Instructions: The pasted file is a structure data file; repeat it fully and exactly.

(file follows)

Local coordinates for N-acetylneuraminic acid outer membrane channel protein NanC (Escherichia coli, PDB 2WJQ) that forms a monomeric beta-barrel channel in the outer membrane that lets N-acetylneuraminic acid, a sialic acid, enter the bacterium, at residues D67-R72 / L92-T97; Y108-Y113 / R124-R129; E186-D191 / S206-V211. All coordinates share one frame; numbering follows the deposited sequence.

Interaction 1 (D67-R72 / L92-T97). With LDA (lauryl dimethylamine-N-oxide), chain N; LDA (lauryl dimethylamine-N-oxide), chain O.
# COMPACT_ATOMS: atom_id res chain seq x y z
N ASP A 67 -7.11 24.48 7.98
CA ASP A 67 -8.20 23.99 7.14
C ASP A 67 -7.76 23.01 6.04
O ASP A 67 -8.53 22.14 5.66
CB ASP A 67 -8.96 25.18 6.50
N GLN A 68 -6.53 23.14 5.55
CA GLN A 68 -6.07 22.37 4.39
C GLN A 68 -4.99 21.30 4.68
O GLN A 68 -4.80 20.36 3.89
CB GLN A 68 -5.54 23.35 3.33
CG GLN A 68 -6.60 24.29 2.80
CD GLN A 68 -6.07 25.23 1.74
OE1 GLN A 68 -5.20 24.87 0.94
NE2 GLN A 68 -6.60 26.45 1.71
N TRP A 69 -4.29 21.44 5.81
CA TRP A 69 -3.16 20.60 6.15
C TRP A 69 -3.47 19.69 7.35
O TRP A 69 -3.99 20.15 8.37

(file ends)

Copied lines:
Local coordinates for N-acetylneuraminic acid outer membrane channel protein NanC (Escherichia coli, PDB 2WJQ) that forms a monomeric beta-barrel channel in the outer membrane that lets N-acetylneuraminic acid, a sialic acid, enter the bacterium, at residues D67-R72 / L92-T97; Y108-Y113 / R124-R129; E186-D191 / S206-V211. All coordinates share one frame; numbering follows the deposited sequence.

Interaction 1 (D67-R72 / L92-T97). With LDA (lauryl dimethylamine-N-oxide), chain N; LDA (lauryl dimethylamine-N-oxide), chain O.
# COMPACT_ATOMS: atom_id res chain seq x y z
N ASP A 67 -7.11 24.48 7.98
CA ASP A 67 -8.20 23.99 7.14
C ASP A 67 -7.76 23.01 6.04
O ASP A 67 -8.53 22.14 5.66
CB ASP A 67 -8.96 25.18 6.50
N GLN A 68 -6.53 23.14 5.55
CA GLN A 68 -6.07 22.37 4.39
C GLN A 68 -4.99 21.30 4.68
O GLN A 68 -4.80 20.36 3.89
CB GLN A 68 -5.54 23.35 3.33
CG GLN A 68 -6.60 24.29 2.80
CD GLN A 68 -6.07 25.23 1.74
OE1 GLN A 68 -5.20 24.87 0.94
NE2 GLN A 68 -6.60 26.45 1.71
N TRP A 69 -4.29 21.44 5.81
CA TRP A 69 -3.16 20.60 6.15
C TRP A 69 -3.47 19.69 7.35
O TRP A 69 -3.99 20.15 8.37